Washington, DC

An illustration of Gothamist logos being packed up.

Everyone Should Fear What Happened to the Gothamist Sites

Five U.S. cities just lost a critical source of local news. The former LAist editor explains why it’s so troubling that they were silenced.

Passengers board a bus at the airport.

Why Doesn't Google Maps Know the Best Way to the Airport?

The app often ignores airport transit services, even if they’re faster or cheaper. (But Bing might have it figured out.)

D.C. Gives Uber and Lyft a Better Spot in Nightlife

In a popular bar area, the District wants to see what happens when it removes parking spaces to make room for ride-hailing services.

When Should Commuters Ditch Transit for Uber?

D.C. offers an early look at how cities can take advantage of the data Uber makes available to them.

A LimeBike is pictured next to a Capital Bikeshare dock.

Bike Share, Unplanned

Three private bike-share companies are determined to shake up the streets of D.C. But what, exactly, are they trying to disrupt?

An illustration of rats is pictured.

Will Cities Ever Outsmart Rats?

The age-old strategy is “see a rat, kill a rat.” The new plan is to end an infestation before it ever begins.

Bridj Collapses After Just 3 Years

The bus company trying to bridge public transit with ride-hailing shuts down after failing to secure new investment.

A cyclist in Washington, D.C.

No, Police Should Not Fine Cyclists Who Wear Headphones

Ticky-tacky penalties are no way to accomplish Vision Zero, especially if they won’t be enforced equitably.

The New York City skyline

Leave the Liberal City Alone

America’s biggest, wealthiest cities aren’t succeeding at the expense of others, and breaking them up just doesn’t make sense.

 Boston city worker clears a snowy sidewalk.

To Fight Snow Storms, Bring Out the Big Data

Cities like Boston aren’t just rolling out the heavy-duty plow trucks. Analytic tools are helping them to make snow removal a smarter and more efficient process.

For Most Cities, the Tech Boom Is a Bust

Contrary to technology’s image as an equalizer, digital service jobs in United States have clustered and concentrated in a select few metros.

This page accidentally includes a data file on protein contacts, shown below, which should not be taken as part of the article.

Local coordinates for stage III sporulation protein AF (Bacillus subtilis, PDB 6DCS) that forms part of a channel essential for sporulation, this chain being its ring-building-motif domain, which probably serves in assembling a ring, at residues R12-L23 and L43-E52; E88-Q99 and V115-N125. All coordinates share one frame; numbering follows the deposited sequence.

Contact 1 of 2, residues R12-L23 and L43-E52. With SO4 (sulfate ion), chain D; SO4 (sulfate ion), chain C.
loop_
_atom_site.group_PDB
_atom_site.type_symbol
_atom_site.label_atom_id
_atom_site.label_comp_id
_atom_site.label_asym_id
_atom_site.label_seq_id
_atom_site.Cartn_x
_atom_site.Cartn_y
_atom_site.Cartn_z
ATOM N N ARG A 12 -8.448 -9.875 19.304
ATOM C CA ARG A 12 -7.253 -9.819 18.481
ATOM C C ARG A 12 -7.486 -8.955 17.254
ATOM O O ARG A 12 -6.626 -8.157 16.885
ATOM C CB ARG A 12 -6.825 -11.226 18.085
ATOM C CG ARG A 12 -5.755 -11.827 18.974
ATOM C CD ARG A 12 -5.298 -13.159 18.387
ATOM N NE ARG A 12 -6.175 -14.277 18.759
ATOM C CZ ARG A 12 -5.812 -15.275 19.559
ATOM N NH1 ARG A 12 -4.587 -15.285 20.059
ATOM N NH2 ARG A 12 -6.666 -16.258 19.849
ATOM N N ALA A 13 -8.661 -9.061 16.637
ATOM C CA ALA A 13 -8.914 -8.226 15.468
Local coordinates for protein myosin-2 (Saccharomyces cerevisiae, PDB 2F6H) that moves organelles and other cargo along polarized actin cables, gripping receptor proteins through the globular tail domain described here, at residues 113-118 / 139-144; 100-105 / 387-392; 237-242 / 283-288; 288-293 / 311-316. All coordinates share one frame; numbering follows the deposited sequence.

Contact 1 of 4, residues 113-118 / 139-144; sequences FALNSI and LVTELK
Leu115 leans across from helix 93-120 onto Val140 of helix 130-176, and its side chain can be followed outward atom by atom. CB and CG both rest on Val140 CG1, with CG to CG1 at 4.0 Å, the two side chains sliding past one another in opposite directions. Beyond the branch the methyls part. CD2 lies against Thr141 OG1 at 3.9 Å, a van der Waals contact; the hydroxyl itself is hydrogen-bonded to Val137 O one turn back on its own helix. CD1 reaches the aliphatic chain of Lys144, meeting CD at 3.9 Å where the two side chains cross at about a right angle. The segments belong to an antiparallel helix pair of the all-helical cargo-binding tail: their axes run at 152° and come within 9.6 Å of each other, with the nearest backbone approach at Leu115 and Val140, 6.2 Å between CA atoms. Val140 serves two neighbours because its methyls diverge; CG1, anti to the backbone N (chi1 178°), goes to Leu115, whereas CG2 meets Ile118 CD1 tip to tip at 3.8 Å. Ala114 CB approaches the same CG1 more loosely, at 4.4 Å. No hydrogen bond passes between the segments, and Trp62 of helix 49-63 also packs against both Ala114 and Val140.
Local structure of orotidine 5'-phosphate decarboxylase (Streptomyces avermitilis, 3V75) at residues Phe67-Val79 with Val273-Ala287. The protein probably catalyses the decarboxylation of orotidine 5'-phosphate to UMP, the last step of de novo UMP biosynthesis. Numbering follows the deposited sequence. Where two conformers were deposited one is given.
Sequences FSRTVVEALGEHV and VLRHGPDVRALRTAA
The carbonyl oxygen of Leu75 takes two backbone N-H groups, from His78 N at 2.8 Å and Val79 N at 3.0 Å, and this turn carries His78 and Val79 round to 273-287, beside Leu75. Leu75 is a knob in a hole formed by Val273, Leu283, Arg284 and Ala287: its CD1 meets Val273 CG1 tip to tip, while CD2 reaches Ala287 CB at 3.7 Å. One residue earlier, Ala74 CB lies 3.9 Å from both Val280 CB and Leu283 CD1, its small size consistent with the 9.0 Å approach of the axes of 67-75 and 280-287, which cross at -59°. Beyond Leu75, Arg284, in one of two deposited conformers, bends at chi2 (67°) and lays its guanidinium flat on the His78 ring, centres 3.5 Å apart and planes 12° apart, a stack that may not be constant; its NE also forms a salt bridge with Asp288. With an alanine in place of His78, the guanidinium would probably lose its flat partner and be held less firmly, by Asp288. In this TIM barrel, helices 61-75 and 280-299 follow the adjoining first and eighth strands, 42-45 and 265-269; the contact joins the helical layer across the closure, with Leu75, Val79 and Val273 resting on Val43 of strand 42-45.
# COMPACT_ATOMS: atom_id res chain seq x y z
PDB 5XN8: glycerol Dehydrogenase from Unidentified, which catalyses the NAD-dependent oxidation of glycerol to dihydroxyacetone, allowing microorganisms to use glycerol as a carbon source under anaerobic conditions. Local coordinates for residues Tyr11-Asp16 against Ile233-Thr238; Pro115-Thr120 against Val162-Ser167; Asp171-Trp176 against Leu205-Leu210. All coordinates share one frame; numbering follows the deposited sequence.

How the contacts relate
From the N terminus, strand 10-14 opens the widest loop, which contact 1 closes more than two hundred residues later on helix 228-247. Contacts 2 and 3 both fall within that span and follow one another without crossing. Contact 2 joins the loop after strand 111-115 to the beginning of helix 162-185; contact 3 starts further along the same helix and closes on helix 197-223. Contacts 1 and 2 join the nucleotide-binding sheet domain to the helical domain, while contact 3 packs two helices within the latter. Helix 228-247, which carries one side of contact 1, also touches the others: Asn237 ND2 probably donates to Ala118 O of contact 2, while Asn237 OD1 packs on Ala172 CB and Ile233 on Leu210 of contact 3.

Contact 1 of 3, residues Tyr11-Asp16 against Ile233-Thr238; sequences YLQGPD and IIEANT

Can D.C's Homeless Live in Discarded Subway Cars?

Visionary architect Arthur Cotton Moore’s latest idea: an affordable housing project built out of old Metro cars.

The Library of Congress under construction and the U.S. Capitol

No, Washington Is Not Built on a Swamp

It’s time to retire an old metaphor that has no basis in D.C.’s history.

What a Refugee Chef Wants You to Know About the 'Day Without Immigrants'

Ryan McCaskey, the chef and proprietor at Chicago’s Michelin-starred Acadia restaurant, was evacuated from Vietnam as a toddler. Here’s why he shut down his restaurant in support of immigrant workers.

What Could Reverse D.C'.s Intense School Segregation?

Not more charter schools, says the author of a new UCLA Civil Rights Project report: School choice is only exacerbating the effects of the city’s extreme housing segregation.

Word Up! D.C. Will Get a Museum of Linguistics

Can “Planet Word”—an interactive museum of language—bring new life to a long-vacant historic D.C. building?

Breathing Life Into Northern Virginia's Notorious 'Concrete Canyon'

Could these face-lifts turn lackluster Rosslyn, with its impossible waterfront, into a place that people actually want to go?

Why Cities Will Be Protest Hubs in 2017

The author Sarah Jaffe sheds light on why urban areas are hotspots for demonstrations.

Mapping Who Will Be Hurt by D.C. Metro's Late-Night Cuts

Service workers will likely have fewer safe, affordable ways to get home after late shifts.

D.C.'s Battle for Paid Family Leave

City-council members in the nation’s capital are preparing for a final vote on what could be the most expansive parental-leave law in the United States.